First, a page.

I'd been excited to read The Originals (by Dave Gibbons) for about a year. I think Gibbons's art is some of the best in the medium for about a dozen reasons, and I can't really think of a project he's worked on that I haven't liked. But at the same time, I'd never read anything that he had written, so reading this was a real pleasure.
The Originals is a gang. The Dirts are another gang. They don't like each other. (See lower panel, above.) Gibbons takes this concept, seen everywhere from Grease to Battlestar Galactica and gives it his own flair. Sometime in the future, culture gets very nostalgic but technology keeps rolling, creating a visually potent atmosphere that Gibbons's rich use of detail and angle translates wonderfully. It's also worth mentioning here that Gibbons is a master panel-maker. The gutterwork (?) in this book is brilliant. It's aesthetically appealing and at the same time works seamlessly with the story. His long career at the drawing board shows in the best way here, just in the story progression.
As far as plot goes, I thought the story ended a little abruptly, and a little pessimistically. But the longer I sat and thought about it, the more I became (and remain) convinced that Gibbons knew exactly what he wanted to do, and did exactly that. The story's themes are punctuated at the ending, in the final line, in such a way as to sort of slap you across the face with wisdom. I wrote yesterday that I thought the end of The Holy Mountain betrayed the reader because it offered a watered-down, simplistic moral at the end of a movie that had more potential than that (or seemed to). The Originals doesn't tell you a damn thing: it shows the ending, it delivers the final line and, if you were involved in the story and took a liking to any of the characters, you're sort of struck with the ultimate tragedy of the story all at once, as the covers close.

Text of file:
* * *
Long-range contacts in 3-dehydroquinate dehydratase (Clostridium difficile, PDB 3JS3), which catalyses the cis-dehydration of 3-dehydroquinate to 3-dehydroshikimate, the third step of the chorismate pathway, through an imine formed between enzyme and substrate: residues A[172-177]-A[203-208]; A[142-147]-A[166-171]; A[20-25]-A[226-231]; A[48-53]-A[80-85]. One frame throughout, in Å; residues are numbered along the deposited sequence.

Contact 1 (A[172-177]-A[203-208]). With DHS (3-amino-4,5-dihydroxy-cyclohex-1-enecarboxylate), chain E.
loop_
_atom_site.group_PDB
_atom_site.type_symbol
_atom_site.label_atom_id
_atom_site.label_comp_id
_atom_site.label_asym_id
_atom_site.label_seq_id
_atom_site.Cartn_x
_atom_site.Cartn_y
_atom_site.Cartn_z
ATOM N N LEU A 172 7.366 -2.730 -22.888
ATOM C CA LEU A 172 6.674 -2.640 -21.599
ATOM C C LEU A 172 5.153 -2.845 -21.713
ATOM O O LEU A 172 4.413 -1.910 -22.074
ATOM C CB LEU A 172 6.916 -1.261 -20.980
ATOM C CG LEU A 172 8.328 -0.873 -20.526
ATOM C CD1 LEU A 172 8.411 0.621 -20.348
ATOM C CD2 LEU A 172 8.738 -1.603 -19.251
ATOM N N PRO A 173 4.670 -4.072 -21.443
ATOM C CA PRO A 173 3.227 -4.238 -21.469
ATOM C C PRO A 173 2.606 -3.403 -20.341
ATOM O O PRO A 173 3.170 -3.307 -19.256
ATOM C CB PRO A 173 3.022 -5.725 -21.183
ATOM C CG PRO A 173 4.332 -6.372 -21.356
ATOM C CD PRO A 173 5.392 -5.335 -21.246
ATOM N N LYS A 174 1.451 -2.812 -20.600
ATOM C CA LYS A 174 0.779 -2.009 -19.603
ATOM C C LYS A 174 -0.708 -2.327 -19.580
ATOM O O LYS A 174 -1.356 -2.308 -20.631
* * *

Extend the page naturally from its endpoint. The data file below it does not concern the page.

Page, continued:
At least that's how it was for me. And that feeling, where the awesomeness of a story sort of balloons up for a few hours or days after you've finished reading it--that's the best. Gibbons nailed it.
If I'm going to be completely honest with myself, I think I was expecting a Moore story, and that's not what I got. But, having realized that, the story was all the better, since reading something entirely Gibbons finally, I feel like I understand him and his art a lot better. I'd really recommend buying this as early as possible. It's a quick read (maybe 3 hours at most), but it's one of those great stories that's good to loan a friend, especially if they haven't read comics before.